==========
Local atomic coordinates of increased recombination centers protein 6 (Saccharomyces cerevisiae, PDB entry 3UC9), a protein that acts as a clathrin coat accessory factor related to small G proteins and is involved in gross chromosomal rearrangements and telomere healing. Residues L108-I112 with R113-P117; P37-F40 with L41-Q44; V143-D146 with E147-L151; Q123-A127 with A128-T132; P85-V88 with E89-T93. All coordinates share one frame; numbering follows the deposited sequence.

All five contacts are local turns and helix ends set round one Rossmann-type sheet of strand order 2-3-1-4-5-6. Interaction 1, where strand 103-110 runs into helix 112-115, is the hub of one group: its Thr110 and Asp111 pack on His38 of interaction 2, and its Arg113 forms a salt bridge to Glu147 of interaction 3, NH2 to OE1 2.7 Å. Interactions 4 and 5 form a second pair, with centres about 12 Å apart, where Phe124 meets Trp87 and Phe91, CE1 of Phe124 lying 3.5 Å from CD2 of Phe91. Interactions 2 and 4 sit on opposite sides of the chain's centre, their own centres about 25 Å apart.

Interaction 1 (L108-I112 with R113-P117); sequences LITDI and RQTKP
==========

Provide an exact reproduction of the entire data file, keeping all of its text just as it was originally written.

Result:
Local atomic coordinates of increased recombination centers protein 6 (Saccharomyces cerevisiae, PDB entry 3UC9), a protein that acts as a clathrin coat accessory factor related to small G proteins and is involved in gross chromosomal rearrangements and telomere healing. Residues L108-I112 with R113-P117; P37-F40 with L41-Q44; V143-D146 with E147-L151; Q123-A127 with A128-T132; P85-V88 with E89-T93. All coordinates share one frame; numbering follows the deposited sequence.

All five contacts are local turns and helix ends set round one Rossmann-type sheet of strand order 2-3-1-4-5-6. Interaction 1, where strand 103-110 runs into helix 112-115, is the hub of one group: its Thr110 and Asp111 pack on His38 of interaction 2, and its Arg113 forms a salt bridge to Glu147 of interaction 3, NH2 to OE1 2.7 Å. Interactions 4 and 5 form a second pair, with centres about 12 Å apart, where Phe124 meets Trp87 and Phe91, CE1 of Phe124 lying 3.5 Å from CD2 of Phe91. Interactions 2 and 4 sit on opposite sides of the chain's centre, their own centres about 25 Å apart.

Interaction 1 (L108-I112 with R113-P117); sequences LITDI and RQTKP